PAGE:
Derek Lewis KY State Representative
FRANKFORT, KY - Pace picks up in second full week: It has been a busy second week of session in the state’s capital city, as I joined lawmakers for a week that began with an opportunity to volunteer in honor of a colleague and included committee meetings and an address by the Governor.
However, as I traveled back up to Frankfort, my heart was heavy for Leslie County Deputy Shane Wilson and his family. Deputy Wilson was injured in the line of duty last week when he responded to a routine traffic stop. I was heartbroken to hear of this incident, but I am relieved that arrests have been made for possible suspects. When things like this happen, I am always impressed by the communities ability to pull together in times of need. I would also like to thank firefighter Bobby Roberts for his heroic actions and his involvement. I pray that Deputy Wilson has a speedy and smooth recovery in the days and weeks ahead.
On Monday, I joined more than a hundred of my fellow legislators – democrats and republicans, members of the House and Senate – to stuff more than 2,000 bags for the BackPacks for Kids program. The event was planned by House Majority Floor Leader Bam Carney, who has been hospitalized after suffering acute pancreatitis in late December. While he was unable to attend, I was proud of what we were able to accomplish for #BackPacks4Bam. I was also honored to work with Feeding Kentucky and their local organizations. An estimated one in five Kentucky children do not know where their next meal will come from, a startling number when you consider that we live in one of the wealthiest nations in the world.
The full House and Senate gathered again on Tuesday evening to hear Governor Andy Beshear deliver his first State of the Commonwealth Address. While the Governor shared some of his priorities, I had hoped we would hear more than what was presented on the campaign trail. He provided a preview into some of his goals, but no real information about how he intends to pay for any of the new spending he will propose. This means we will have to wait until he gives his budget speech on January 28.
I also had the opportunity to attend the Rally for Life, hosted by Kentucky Right to Life. I am so impressed with the organization’s focus on both pregnant mothers and unborn children, illustrated by their “love them both” theme. The event gave us a chance to honor the warriors who fight to protect the unborn, as well as recognize the legislative gains we have made and talk about our future priorities. I am proud to be a member of the most pro-life legislature in the history of Kentucky, but we must remain committed to this cause. Just this week we heard that the administration has invited Planned Parenthood to apply for a license to open a new abortion clinic in Kentucky.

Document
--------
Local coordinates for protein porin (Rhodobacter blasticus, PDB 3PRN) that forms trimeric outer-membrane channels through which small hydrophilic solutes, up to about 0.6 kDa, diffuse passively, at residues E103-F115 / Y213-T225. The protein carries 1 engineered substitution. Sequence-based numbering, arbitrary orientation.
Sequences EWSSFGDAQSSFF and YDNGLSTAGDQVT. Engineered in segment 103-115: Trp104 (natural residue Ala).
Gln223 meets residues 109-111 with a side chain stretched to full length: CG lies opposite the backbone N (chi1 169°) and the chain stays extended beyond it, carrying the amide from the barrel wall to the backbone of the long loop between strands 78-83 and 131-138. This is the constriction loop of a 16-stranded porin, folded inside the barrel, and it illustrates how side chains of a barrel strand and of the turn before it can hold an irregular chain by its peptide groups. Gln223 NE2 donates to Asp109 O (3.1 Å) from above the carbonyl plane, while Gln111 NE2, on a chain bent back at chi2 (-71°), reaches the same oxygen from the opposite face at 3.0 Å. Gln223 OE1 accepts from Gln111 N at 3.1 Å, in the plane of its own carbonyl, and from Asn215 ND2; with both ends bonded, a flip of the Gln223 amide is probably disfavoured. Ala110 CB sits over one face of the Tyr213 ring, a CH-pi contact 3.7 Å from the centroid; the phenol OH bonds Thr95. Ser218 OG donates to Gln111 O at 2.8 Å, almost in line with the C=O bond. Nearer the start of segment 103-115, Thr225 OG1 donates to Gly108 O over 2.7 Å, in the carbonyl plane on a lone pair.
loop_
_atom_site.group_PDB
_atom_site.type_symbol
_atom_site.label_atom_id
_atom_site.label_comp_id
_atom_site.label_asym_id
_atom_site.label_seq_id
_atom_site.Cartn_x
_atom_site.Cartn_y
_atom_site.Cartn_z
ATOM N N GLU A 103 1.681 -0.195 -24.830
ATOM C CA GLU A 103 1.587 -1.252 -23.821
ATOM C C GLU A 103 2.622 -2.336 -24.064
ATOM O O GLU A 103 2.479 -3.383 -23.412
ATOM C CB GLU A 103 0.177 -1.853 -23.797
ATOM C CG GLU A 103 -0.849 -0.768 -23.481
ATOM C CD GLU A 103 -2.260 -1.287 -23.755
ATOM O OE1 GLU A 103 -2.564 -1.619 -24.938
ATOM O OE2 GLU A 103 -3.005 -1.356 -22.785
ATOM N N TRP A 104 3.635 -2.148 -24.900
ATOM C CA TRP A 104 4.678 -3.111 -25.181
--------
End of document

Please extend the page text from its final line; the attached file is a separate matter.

Legislation is beginning to move out of committees and the full House will likely be taking bills next week. In the meantime, we are continuing work on our priority issues – including a measure to make our public assistance programs more effective and efficient and legislation aimed at combatting human trafficking.
I anticipate the public assistance reform bill will be filed as House Bill 1 in the next few days. It is motivated by a desire to help people transition from assistance into the workforce by extending some programs – like health insurance – as they work their way up to financial independence. Kentucky has one of the worst workforce participation rates in the nation. That means that too many of our neighbors who could be working are not. We know there are people who want to get a job, but they risk losing resources they get to support their families. HB 1 looks like it is evolving into an approach that will turn these benefit cliffs into the temporary safety nets that these programs were intended to be in the first place. This could truly be one of the most transformative measures we pass, helping strengthen families, and getting more Kentuckians on their feet and back to work building our economy.
The second priority measure we will see this session addresses human trafficking. Legislators are working with Attorney General Daniel Cameron to craft legislation that will help make victims aware of the resources available to them, build public awareness, and close a loophole in current law. The first version of the bill would require airports and bus stations to post information about human trafficking, including a toll-free hotline for help, in restrooms. This builds on legislation enacted several years ago and is a simple, common sense approach to reaching victims and the public. Among other provisions is language that would add those convicted of trafficking adults for the purpose of commercial sex (including prostitution) to the Sex Offender Registry. Those who take advantage of children in this manner are already added to the registry.